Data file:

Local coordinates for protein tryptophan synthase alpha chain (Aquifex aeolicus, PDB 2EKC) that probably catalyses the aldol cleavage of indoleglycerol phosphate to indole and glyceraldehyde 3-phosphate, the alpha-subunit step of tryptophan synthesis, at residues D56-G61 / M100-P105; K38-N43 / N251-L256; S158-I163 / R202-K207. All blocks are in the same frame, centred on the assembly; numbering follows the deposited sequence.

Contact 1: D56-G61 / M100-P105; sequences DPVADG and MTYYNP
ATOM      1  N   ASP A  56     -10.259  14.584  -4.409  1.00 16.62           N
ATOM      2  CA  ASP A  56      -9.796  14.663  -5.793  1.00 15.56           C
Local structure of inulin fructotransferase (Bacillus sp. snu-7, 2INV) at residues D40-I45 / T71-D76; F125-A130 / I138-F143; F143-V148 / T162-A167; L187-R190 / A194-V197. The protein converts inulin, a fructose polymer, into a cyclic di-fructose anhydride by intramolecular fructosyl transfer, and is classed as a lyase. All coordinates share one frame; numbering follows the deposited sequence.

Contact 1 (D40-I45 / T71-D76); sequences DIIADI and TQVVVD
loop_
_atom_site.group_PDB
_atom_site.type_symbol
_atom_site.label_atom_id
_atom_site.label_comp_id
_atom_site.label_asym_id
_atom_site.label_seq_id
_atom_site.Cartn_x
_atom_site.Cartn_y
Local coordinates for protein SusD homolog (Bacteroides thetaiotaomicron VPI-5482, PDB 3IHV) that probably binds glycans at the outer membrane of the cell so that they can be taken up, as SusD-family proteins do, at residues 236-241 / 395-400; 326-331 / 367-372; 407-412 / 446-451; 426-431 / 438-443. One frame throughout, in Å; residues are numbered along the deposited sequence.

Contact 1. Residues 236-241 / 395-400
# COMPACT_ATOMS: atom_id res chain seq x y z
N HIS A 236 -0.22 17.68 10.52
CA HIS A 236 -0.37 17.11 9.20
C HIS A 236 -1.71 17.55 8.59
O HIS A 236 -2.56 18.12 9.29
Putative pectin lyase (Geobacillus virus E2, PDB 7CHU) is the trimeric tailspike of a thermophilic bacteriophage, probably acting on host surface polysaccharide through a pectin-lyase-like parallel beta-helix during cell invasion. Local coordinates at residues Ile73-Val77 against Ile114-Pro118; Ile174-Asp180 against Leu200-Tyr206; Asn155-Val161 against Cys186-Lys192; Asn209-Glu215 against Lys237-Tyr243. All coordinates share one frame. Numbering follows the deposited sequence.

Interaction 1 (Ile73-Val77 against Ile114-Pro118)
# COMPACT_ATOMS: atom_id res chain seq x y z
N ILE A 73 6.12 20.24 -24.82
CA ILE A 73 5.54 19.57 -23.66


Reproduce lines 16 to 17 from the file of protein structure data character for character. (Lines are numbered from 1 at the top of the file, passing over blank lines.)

Local coordinates for protein SusD homolog (Bacteroides thetaiotaomicron VPI-5482, PDB 3IHV) that probably binds glycans at the outer membrane of the cell so that they can be taken up, as SusD-family proteins do, at residues 236-241 / 395-400; 326-331 / 367-372; 407-412 / 446-451; 426-431 / 438-443. One frame throughout, in Å; residues are numbered along the deposited sequence.

Contact 1. Residues 236-241 / 395-400